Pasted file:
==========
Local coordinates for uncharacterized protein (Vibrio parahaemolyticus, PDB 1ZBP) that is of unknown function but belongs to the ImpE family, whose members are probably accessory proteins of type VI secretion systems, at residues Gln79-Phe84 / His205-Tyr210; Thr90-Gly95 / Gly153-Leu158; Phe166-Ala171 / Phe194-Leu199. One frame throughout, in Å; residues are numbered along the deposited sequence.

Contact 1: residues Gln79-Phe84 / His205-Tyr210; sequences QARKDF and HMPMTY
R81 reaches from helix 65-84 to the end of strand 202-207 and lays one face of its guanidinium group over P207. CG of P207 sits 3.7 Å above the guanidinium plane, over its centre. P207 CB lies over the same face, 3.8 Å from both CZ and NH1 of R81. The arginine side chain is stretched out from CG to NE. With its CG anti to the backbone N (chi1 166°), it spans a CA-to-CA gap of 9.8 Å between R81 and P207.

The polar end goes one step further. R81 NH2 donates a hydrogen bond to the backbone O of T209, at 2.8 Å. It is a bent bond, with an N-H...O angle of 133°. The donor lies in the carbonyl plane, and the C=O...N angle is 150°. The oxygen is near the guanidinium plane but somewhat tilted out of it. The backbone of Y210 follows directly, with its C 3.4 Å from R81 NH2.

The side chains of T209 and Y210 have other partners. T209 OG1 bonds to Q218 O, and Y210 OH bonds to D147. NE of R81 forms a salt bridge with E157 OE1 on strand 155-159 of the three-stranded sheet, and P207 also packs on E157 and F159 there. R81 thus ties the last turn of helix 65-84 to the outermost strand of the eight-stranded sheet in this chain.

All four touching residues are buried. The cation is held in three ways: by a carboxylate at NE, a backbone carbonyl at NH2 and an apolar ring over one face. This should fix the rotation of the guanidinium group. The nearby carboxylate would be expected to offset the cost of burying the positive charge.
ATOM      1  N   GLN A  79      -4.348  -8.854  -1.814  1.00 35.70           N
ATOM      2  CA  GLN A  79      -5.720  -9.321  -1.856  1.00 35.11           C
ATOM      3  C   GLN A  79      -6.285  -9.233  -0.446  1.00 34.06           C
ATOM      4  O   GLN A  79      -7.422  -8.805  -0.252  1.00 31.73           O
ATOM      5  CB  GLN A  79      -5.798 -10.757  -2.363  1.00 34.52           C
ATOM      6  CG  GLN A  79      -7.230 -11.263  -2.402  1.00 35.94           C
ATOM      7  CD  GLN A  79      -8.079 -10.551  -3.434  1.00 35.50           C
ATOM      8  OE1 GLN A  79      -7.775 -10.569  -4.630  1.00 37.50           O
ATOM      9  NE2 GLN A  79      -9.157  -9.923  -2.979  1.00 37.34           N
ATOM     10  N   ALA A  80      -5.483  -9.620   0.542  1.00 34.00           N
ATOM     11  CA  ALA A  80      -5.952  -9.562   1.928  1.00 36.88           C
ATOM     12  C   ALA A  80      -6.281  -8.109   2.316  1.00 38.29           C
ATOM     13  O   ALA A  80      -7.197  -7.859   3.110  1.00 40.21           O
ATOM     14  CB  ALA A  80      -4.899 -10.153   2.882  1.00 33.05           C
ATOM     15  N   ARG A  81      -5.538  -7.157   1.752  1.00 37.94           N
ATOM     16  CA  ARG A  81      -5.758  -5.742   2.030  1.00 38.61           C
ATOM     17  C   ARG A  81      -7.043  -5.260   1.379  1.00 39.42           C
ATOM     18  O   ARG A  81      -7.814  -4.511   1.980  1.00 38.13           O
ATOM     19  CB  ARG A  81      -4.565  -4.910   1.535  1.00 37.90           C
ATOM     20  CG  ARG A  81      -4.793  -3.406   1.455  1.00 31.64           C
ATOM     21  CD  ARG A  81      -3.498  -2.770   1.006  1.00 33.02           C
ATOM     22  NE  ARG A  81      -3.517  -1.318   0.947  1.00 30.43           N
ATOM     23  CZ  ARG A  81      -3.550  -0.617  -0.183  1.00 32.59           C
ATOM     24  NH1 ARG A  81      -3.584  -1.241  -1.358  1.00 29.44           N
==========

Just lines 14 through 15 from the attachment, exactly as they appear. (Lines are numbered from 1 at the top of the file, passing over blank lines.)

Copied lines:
ATOM      8  OE1 GLN A  79      -7.775 -10.569  -4.630  1.00 37.50           O
ATOM      9  NE2 GLN A  79      -9.157  -9.923  -2.979  1.00 37.34           N